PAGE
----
Q&A: The Conscious Consumer's Hierarchy of Needs

Apr 05, 2018

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Consumers are changing—and so too must marketing strategies. Research from Blis exposed new “conscious consumers,” and shares data-informed insights and recommendations about how to build loyalty with them. EContent interviewed Alex Wright, head of insights at Blis, about these consumers and what marketers need to know to reach them.

Q: The report describes a hierarchy of customer needs. Can you sum that up for us?

A: In our research, we found that consumer purchasing behaviors have shifted so dramatically since the 2008 recession that it has created a new, and seemingly lasting, hierarchy of needs for brand/consumer relations. The Conscious Consumer was formed as a result of enforced spending changes coming out of 2008 and he/she now has different requirements from the brands with which they engage. At the foundation, we have the basics--the quality has to be enough to do the job for them and brands need to offer competitive pricing to appease these bad economy survivors. The middle tiers are more choice-based, reflective of the digital age and convenience-based consumer preference. And at the top is the consumer ideal which sees consumers making purchasing decisions based on shared trust or affinity.

Q: One of the most important factors for shoppers seems to be product quality. Are brands with a problematic reputation for quality suffering? Are there other brands, which have historically concentrated on quality that are seeing improved results now?

A: This was not a part of our research, but the success of the DNVB (digitally native vertical brands) such as Dollar Shave Club and ThirdLove where traditional retail is struggling would seem to bear out our findings. A focus on quality--of service and product--is bearing fruit for these newer brands that respond precisely to the Conscious Consumer.

Q: How can digital marketers craft messages that meet the "hierarchy of needs"?

A: Digital marketer messages will need to simultaneously address the different needs outlined in the hierarchy to develop meaningful relationships with the Conscious Consumer. Quality and price are most important and that messaging needs to be the first things that consumers see or eyes will go elsewhere. Next most important, is the convenience factor. Amazon Prime and their two-day shipping rule have capitalized here and been rewarded kindly. And then finally, once all those other needs are met, trust and authenticity messaging will build longer-term engagement and keep consumers converting.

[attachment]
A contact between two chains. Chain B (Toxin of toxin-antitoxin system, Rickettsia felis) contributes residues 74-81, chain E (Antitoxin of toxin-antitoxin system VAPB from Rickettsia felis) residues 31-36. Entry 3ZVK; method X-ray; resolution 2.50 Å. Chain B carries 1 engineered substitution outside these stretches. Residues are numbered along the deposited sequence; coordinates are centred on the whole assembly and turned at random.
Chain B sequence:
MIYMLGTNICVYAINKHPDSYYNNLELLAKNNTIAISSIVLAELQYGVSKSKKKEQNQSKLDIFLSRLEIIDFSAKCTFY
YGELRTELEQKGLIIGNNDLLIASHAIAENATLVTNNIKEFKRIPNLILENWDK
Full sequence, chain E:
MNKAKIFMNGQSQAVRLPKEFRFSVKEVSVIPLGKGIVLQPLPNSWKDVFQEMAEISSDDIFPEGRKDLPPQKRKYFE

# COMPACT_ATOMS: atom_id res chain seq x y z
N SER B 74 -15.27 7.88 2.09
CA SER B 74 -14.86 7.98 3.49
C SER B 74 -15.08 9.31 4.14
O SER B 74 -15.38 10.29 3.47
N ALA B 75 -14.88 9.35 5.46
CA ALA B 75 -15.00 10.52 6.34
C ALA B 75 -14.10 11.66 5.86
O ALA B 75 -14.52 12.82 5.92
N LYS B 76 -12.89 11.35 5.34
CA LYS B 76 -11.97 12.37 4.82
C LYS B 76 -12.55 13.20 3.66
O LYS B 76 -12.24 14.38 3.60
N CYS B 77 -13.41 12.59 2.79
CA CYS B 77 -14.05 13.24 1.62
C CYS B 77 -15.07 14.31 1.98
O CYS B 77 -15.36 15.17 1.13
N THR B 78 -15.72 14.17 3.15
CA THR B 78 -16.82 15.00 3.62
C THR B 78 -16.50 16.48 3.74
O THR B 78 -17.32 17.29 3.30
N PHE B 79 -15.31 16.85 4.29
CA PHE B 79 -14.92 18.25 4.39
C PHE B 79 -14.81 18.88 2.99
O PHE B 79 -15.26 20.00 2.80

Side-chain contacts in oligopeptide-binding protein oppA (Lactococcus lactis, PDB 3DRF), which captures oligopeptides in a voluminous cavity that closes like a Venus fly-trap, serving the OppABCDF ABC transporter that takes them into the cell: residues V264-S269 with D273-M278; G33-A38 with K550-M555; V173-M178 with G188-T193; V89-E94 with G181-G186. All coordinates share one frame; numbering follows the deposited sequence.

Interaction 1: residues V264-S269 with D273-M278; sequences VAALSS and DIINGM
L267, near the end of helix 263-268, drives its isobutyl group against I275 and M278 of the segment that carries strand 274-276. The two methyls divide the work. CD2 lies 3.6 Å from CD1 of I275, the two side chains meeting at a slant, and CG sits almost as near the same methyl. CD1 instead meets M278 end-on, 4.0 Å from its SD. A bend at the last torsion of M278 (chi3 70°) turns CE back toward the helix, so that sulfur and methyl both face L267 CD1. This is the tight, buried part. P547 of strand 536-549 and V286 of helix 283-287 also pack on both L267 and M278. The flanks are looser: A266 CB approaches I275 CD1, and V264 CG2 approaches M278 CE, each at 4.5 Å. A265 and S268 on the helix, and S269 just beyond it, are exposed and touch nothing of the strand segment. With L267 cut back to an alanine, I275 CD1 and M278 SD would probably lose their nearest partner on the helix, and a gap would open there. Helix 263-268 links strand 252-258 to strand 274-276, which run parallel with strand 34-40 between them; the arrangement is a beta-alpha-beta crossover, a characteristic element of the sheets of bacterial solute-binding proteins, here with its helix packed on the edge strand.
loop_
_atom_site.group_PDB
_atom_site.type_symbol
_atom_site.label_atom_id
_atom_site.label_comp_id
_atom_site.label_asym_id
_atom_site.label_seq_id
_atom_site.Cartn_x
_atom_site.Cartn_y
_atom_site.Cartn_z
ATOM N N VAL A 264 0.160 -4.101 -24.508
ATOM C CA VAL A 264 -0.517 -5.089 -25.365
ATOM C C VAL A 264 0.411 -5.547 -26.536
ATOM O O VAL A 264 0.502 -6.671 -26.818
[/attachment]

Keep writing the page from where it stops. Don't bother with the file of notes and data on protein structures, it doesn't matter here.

Q: Can you tell us a bit about the content customers prefer?

A: According to the research, 55% of consumers prefer being served content that is promotional, functional, or rational. Brands need to be perceived as offering the Conscious Consumer value to see success, for example, offering them in-aisle deals, coupons, exclusive access, maps to get to a store location, or product details. These consumers want deals with brands they buy from often--they expect to be rewarded for loyalty with 30% of consumers putting unrewarded loyalty at the top of their turn offs. Targeting consumers with content perceived as valuable at the right time and place will help brands find success with the Conscious Consumer.

Q: 55% of consumers asked said that they give brands only one chance for a mistake before moving on. Can you give us an example of a "mistake"?

A: Mistakes can be as simple as shipping the incorrect product or size, an out of context advertisement, or an experience with a rude or unhelpful customer service representative. High-profile examples like United’s recent furor grab headlines but what this research suggests is that even small slips from brand promise can have a long-lasting effect on the brand relationship.

Q: Can you give us an example of a brand that handled a "mistake" well?

A: There are many examples of brands that have handled mistakes well. What these brands that have overcome these mistakes have in common is that they tend to immediately listen to the issue and react by issuing an apology. Additionally, these brands usually have invested years in developing their consumer/brand relationship with positive messaging and therefore can rest on the strength of the relationship to fix the trust breached.

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